Obesity Weighs down the Country and Needs Active Solutions

by Becca Stussman ’12 Obesity is not healthy. According to WebMD, someone who is 40 percent overweight is twice as likely to die prematurely than a person of average weight, and obesity is the second most prevalent carcinogen, lesser only to smoking. Obese people can be accomplished and skilled, productive and sexy, popular and loved. They can be doctors, lawyers, … Read More

Olney Is Still Safe

by Melissa Fajardo ‘13 Within the past year, our quiet town made the news for incidents of crime. A phrase I heard a lot from fellow students during our not-a-drill “Shelter” situation on September 16 was, “Olney isn’t safe anymore.” What surprises me most is that students actually believe that Olney is no longer a secure and protected community. Newsflash: … Read More

Filled to the Brim

by Sydney Morrison ‘13 My World History class has 30 students, as does AP Lang. My AP Environmental class has 32 students. Way too many. Due to recent budget cuts, however, many schools including Sherwood have been forced to let go of numerous teachers. Fewer teachers mean fewer classes, which mean more students per classroom. Remember when classes used to … Read More

Glorification of Oppression

by Steffi Carrera ‘14 Columbus Day is celebrated each year on October 12, not only in America but also in many Latin American countries. People from various nations celebrate the day Christopher Columbus arrived to what is now known as North America, but at the time was deemed to be new, unused land. However, this land was far from uninhabited. … Read More

AP Classes Come with a Catch

by Olivia Snyder ‘12 Since when are juniors “free” the moment May hits? How is it that classes are considered “pointless” and therefore deemed “skippable” in those last weeks of school? And why is it that juniors develop “senioritis” when there’s still a good month of junior year left to complete?  My guess is AP classes. The curriculum for most … Read More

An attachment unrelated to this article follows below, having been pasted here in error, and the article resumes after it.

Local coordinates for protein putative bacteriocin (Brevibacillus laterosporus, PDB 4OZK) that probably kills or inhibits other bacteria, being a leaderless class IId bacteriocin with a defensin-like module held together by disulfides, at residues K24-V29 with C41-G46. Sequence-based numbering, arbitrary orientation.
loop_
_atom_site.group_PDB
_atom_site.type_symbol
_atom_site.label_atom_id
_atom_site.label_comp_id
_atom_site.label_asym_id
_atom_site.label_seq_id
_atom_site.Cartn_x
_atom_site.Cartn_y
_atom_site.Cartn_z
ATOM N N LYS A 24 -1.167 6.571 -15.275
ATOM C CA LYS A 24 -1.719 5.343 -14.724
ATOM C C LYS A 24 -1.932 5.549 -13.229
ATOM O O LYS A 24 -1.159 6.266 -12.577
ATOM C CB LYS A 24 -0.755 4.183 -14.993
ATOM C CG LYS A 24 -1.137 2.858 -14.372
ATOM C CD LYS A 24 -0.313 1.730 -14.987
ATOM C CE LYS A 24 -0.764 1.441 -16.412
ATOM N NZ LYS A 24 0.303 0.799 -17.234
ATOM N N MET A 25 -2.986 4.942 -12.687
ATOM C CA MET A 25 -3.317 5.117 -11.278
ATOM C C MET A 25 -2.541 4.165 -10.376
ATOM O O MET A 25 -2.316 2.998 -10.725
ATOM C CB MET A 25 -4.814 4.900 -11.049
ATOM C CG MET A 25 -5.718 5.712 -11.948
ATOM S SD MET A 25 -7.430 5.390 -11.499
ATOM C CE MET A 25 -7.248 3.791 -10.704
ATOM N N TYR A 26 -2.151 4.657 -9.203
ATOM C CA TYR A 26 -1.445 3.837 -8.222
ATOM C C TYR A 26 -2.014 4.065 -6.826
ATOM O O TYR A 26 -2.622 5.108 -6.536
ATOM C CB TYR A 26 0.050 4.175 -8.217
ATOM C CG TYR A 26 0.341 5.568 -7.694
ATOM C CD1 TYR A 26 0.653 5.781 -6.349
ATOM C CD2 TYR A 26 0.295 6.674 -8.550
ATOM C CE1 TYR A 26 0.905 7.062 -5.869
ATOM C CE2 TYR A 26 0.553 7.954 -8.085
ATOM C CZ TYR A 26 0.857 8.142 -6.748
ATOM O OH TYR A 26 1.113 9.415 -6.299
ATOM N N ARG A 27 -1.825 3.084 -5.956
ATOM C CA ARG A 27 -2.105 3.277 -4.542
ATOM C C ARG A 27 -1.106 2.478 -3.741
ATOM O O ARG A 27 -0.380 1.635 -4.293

Give Us News We Can Use

by Jacob Bogage ‘12 “There was a time,” the movie “Anchorman” begins, “when the local anchorman reigned supreme.” The same adage rings true at Sherwood. Every morning from 9:04 to 9:09 the morning announcements are piped via public address system and Sherwood TV channel 37 to each and every classroom. Announcements are inescapable and sometimes irritating. They spread news that … Read More

High School Elections: A Petty Democracy

by Robel Wondimu ‘13 In the final week of May a spurious event takes place in Sherwood, SGA elections, our school’s emulation of democracy. I ran for Junior Class President and what I found out is disheartening. In Sherwood the problem with elections lies in the underlying procedural structure. Candidates running for office are limited to four posters and are … Read More

Can’t Trump Competition With Fame

by Allie Sivak ’11 It was enough of a shock when Arnold Schwarzenegger put down his machine guns, slapped on a suit and became the Republican “Govenator” of California in October of 2003. However, more and more frequently, some of the nation’s top political positions are being filled, or at least pursued, by shoes that have walked the red carpet. … Read More

Strive for Self Interest, Not College

by Leah Schroeder ‘13 For years, students in Montgomery County have been force-fed, and have willingly swallowed, the idea that to get into college, their best bet is to load up on AP classes, honor societies and clubs. In a recent column from The Washington Post, noted columnist George Will quoted from Andrew Ferguson’s new book, “Crazy U: One Dad’s … Read More

We Could Learn a Thing from the Japanese

by Rebecca Stussman ’12 The response of the Japanese public to the earthquake and tsunami that devastated its northeast coast on March 11 has been nothing short of admirable. Amidst over 20,000 deaths and miles of flattened property, amidst an almost complete destruction of Japanese daily life, citizens remain boldfaced, optimistic and, most remarkably, organized. There is no widespread looting, … Read More